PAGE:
No simple answers to chucking
The piece below appeared in the August 2003 issue of Wisden Asia Cricket.
Does Muralitharan throw, or not? That is the question that, in recent years, has thrown what promises to be the greatest Test bowling career ever into a spin. The throwing issue has repeatedly raised its head through the history of the game. In the early 1800s, John Willes was condemned for raising his bowling arm to shoulder level - the legacy of imitating his sister who was compelled to do so because she couldn't bowl underarm due to her voluminous crinoline skirt! Since that time, men such as Andrew Crossland, Arthur Mold, Gilbert Jessop, Ian Meckiff, Gordon Rorke, Geoff Griffin, Harold Rhodes, Tony Lock, Shoaib Akhtar and Murali have bowled - and been no-balled.
With today's game having assumed multinational proportions, the Murali issue has become an emotive controversy, coloured by Sri Lankan nationalistic support on one hand and purely subjective analysis on the other. This is to be expected. The Aussies were behind Meckiff in his day, almost to a man; nowadays one would have to go far to find a Pakistani who is not a Shoaib supporter. But woolly support must give way to the biomechanical logic: "The best use of flexibility is to start from bent positions in preliminary movements and move to straight positions at release."
This surprising scientific fact seems to suggest that many bowlers who have performed effectively in the past must have delivered with arms which, to some degree, moved from the bent to the straight - and their actions were never questioned. Films taken in the 1930s of my hero, England fast bowler Harold Larwood, clearly show some straightening of the bowling arm. A fellow Australian coach and tertiary lecturer in Human Movement, Brian Nettleton, backed up this theory by opining that spin bowlers could be differentiated by the way in which they bent their arms before delivery: offspinners pointing their elbows of their bowling arms down and leggies bending their elbows upwards.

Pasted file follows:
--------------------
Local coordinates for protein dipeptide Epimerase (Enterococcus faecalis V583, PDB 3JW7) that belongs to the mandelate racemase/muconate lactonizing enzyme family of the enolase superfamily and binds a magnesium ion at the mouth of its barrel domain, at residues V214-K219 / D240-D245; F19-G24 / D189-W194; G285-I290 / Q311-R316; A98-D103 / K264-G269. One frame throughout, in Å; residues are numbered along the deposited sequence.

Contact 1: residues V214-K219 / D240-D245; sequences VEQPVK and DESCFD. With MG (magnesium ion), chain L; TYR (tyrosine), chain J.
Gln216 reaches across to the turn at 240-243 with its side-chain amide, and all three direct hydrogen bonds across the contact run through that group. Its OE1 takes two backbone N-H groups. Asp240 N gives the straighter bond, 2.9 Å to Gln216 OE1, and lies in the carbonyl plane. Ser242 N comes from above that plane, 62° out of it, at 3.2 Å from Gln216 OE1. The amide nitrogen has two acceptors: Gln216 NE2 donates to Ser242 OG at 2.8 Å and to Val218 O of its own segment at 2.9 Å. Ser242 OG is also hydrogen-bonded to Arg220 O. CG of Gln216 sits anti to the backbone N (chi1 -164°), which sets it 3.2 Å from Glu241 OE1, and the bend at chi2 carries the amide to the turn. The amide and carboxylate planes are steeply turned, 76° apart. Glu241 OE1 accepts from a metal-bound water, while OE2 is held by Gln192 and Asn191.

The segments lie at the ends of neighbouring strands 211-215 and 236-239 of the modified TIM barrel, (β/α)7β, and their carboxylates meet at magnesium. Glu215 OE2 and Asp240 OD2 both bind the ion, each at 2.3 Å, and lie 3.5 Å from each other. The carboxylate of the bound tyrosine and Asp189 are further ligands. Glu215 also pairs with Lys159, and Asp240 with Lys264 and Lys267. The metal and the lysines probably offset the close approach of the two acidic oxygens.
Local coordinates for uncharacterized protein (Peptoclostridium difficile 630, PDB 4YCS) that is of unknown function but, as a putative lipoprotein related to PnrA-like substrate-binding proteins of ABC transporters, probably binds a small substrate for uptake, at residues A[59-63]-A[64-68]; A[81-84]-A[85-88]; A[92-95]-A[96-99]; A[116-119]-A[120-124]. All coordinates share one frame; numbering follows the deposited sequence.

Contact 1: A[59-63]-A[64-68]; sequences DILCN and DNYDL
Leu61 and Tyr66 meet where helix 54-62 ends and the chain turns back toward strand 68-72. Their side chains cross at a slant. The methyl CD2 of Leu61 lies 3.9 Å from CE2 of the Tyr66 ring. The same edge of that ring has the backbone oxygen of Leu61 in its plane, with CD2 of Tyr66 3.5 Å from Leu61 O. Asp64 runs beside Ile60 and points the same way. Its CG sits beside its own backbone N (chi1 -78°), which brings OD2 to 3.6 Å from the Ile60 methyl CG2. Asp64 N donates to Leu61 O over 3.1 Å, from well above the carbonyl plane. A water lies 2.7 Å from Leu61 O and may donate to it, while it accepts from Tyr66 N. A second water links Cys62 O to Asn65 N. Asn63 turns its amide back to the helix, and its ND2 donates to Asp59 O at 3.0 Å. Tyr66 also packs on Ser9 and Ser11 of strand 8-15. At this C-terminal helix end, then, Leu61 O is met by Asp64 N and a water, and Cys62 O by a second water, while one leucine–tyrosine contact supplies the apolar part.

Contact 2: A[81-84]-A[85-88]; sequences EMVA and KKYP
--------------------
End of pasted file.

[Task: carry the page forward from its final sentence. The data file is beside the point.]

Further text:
Having postulated that perhaps most bowlers bend their bowling arm to some degree, and that perhaps Murali is not out of the ordinary in this respect, the question remains: where does he get his phenomenal turn from? The other day, at a Level 2 seminar for coaches in Bangalore, the participants were seeking to discover how Saqlain Mushtaq bowled his legspinner with an offspinner action. One of the participants claimed that he could demonstrate that it was due to exceptional wrist flexibility, which he, too, possessed. He was then able to demonstrate this remarkable malleability of the joint, spinning the ball towards second slip with an offspinner's action. It is this same suppleness which allows Aussie medium-pacer Ian Harvey to deliver a slower ball by imparting back-spin with the back of the hand pointing down the pitch towards the batsman. Murali appears to be even more flexible and able to spin the ball from 270 different degrees.